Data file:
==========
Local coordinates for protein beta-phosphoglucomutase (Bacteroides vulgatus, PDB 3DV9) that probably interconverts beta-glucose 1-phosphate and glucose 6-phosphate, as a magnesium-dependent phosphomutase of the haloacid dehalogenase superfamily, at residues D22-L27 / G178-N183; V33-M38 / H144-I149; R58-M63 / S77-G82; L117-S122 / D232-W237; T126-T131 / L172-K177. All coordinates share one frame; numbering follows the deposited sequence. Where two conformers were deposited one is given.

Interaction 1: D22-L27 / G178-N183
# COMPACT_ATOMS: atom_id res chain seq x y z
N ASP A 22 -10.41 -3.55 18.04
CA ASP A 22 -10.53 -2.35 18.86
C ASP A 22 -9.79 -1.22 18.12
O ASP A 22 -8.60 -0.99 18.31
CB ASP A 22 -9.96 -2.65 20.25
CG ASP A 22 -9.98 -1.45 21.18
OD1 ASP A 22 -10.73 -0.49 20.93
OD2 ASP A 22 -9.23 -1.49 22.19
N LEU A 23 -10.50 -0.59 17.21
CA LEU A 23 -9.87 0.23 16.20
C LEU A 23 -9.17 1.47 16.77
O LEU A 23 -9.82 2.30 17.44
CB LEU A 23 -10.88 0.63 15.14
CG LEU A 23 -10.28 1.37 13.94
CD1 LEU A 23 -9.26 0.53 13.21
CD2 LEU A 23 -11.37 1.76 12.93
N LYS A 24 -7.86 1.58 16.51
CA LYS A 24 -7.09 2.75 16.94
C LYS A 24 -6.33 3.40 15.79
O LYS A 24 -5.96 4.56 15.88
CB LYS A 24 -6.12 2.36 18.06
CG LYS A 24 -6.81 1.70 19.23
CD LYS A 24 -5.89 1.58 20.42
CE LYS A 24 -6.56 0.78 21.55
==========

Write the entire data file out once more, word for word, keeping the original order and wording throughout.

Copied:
Local coordinates for protein beta-phosphoglucomutase (Bacteroides vulgatus, PDB 3DV9) that probably interconverts beta-glucose 1-phosphate and glucose 6-phosphate, as a magnesium-dependent phosphomutase of the haloacid dehalogenase superfamily, at residues D22-L27 / G178-N183; V33-M38 / H144-I149; R58-M63 / S77-G82; L117-S122 / D232-W237; T126-T131 / L172-K177. All coordinates share one frame; numbering follows the deposited sequence. Where two conformers were deposited one is given.

Interaction 1: D22-L27 / G178-N183
# COMPACT_ATOMS: atom_id res chain seq x y z
N ASP A 22 -10.41 -3.55 18.04
CA ASP A 22 -10.53 -2.35 18.86
C ASP A 22 -9.79 -1.22 18.12
O ASP A 22 -8.60 -0.99 18.31
CB ASP A 22 -9.96 -2.65 20.25
CG ASP A 22 -9.98 -1.45 21.18
OD1 ASP A 22 -10.73 -0.49 20.93
OD2 ASP A 22 -9.23 -1.49 22.19
N LEU A 23 -10.50 -0.59 17.21
CA LEU A 23 -9.87 0.23 16.20
C LEU A 23 -9.17 1.47 16.77
O LEU A 23 -9.82 2.30 17.44
CB LEU A 23 -10.88 0.63 15.14
CG LEU A 23 -10.28 1.37 13.94
CD1 LEU A 23 -9.26 0.53 13.21
CD2 LEU A 23 -11.37 1.76 12.93
N LYS A 24 -7.86 1.58 16.51
CA LYS A 24 -7.09 2.75 16.94
C LYS A 24 -6.33 3.40 15.79
O LYS A 24 -5.96 4.56 15.88
CB LYS A 24 -6.12 2.36 18.06
CG LYS A 24 -6.81 1.70 19.23
CD LYS A 24 -5.89 1.58 20.42
CE LYS A 24 -6.56 0.78 21.55